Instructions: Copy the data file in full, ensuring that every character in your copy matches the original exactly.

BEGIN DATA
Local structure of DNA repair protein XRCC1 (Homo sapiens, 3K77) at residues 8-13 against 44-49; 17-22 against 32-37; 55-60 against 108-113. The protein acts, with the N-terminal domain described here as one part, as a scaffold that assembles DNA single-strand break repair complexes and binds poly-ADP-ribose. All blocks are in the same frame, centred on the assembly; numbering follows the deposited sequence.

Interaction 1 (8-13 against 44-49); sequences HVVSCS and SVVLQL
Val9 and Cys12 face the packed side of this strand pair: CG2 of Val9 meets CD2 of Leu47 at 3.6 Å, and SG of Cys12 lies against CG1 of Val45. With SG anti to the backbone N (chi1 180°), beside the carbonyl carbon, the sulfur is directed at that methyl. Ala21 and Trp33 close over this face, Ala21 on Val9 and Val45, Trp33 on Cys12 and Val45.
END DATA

Local structure of DNA repair protein XRCC1 (Homo sapiens, 3K77) at residues 8-13 against 44-49; 17-22 against 32-37; 55-60 against 108-113. The protein acts, with the N-terminal domain described here as one part, as a scaffold that assembles DNA single-strand break repair complexes and binds poly-ADP-ribose. All blocks are in the same frame, centred on the assembly; numbering follows the deposited sequence.

Interaction 1 (8-13 against 44-49); sequences HVVSCS and SVVLQL
Val9 and Cys12 face the packed side of this strand pair: CG2 of Val9 meets CD2 of Leu47 at 3.6 Å, and SG of Cys12 lies against CG1 of Val45. With SG anti to the backbone N (chi1 180°), beside the carbonyl carbon, the sulfur is directed at that methyl. Ala21 and Trp33 close over this face, Ala21 on Val9 and Val45, Trp33 on Cys12 and Val45.